Application state is usually meant to describe persistent or transient data related to a user's interaction with the applications: Data in a user's HTTP session, or business data accessed and modified by a user, would be part of such application state. In this interview with Artima, Appistry's Kevin Haar defines this type of application state as "explicit state," to distinguish it from what he calls "implicit" state: Data associated, not necessarily with user interaction or business information, but data generated by the application, and in the course of operating the application.
According to Haar, such state data is of little interest to users, or even to developers, but can be invaluable to a runtime infrastructure. An enterprise infrastructure can, for instance, replicate implicit state to multiple cluster nodes to provide for continuous availability in case of hardware failure:
There are, really, two distinct notions of state: There is the explicit state that a developer might access through a distributed cache. But there is also the implicit state that is really a byproduct of the way the application is structured. It's that implicit state that the [enterprise] fabric uses to provide software-based fault-tolerance. Because that state information is propagated out to multiple machines in the fabric, the fabric will continue the work someplace else [in case of node failure].
We want to make it so a developer doesn't have to think about scalability and reliability at all, but rather, is able to inherit both of those characteristics from the fabric.
Implicit state still has to be available to the enterprise fabric in order to provide scalability and reliability to the application, according to Haar. Hooks for such information can be provided either by an enterprise framework, such as Spring, or by developers through the use of code-level metadata, such as via annotations:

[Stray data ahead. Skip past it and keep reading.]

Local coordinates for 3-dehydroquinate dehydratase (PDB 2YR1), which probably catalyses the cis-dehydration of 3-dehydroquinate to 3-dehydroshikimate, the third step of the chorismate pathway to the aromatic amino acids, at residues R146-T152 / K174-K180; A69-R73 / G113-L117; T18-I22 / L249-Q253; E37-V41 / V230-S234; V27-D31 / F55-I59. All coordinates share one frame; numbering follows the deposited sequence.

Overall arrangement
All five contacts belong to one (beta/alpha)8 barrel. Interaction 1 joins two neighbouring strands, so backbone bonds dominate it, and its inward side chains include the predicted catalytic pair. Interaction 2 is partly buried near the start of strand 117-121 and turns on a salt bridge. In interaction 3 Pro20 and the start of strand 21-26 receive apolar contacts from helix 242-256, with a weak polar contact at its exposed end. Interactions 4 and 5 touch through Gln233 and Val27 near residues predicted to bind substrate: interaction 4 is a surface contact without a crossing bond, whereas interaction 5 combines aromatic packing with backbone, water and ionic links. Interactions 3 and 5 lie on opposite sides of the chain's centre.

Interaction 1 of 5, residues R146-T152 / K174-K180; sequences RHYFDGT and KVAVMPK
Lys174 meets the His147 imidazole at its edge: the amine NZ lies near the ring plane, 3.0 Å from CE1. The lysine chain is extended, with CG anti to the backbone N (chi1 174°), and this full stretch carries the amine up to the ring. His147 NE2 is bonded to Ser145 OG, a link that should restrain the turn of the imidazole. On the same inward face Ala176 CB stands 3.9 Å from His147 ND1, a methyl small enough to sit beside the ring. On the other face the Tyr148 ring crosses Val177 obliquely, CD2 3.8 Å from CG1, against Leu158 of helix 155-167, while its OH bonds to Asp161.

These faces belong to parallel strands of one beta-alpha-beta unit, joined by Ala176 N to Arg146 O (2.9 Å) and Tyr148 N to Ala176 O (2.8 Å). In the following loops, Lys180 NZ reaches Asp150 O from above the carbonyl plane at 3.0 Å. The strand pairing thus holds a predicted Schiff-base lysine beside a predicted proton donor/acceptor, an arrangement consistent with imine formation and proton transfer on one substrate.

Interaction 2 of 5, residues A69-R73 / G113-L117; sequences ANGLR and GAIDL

With our Spring application support, we allow developers to develop applications as if the [applications] were to be deployed on a single machine, and then deploy them into a fabric which could consist of tens or hundreds of machines, and transparently scale their applications across that fabric. We are able to do that because Spring externalizes a lot of the metadata and configuration, and our fabric is able to infer what it needs to provide that scale and reliability... For .NET applications, we allow developers to use annotations and source-level metadata to accomplish the same things.
|Kevin Haar, CEO of Appistry, talks talks about explicit and implicit application states. (86 minutes 9 seconds)|
What do you think of Haar's distinction between these two states, and about the notion of an enterprise fabric providing automatic scalability and fault-tolerance with the use of implicit state?Post your opinion in the discussion forum.
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Bill Venners is president of Artima, Inc. He is author of the book, Inside the Java Virtual Machine, a programmer-oriented survey of the Java platform's architecture and internals. His popular columns in JavaWorld magazine covered Java internals, object-oriented design, and Jini. Bill has been active in the Jini Community since its inception. He led the Jini Community's ServiceUI project, whose ServiceUI API became the de facto standard way to associate user interfaces to Jini services. Bill also serves as an elected member of the Jini Community's initial Technical Oversight Committee (TOC), and in this role helped to define the governance process for the community.
Frank Sommers is Editor-in-Chief of Artima Developer. He also serves as chief editor of the IEEE Technical Committee on Scalable Computing's newsletter, and is an elected member of the Jini Community's Technical Advisory Committee. Prior to joining Artima, Frank wrote the Jiniology and Web services columns for JavaWorld.
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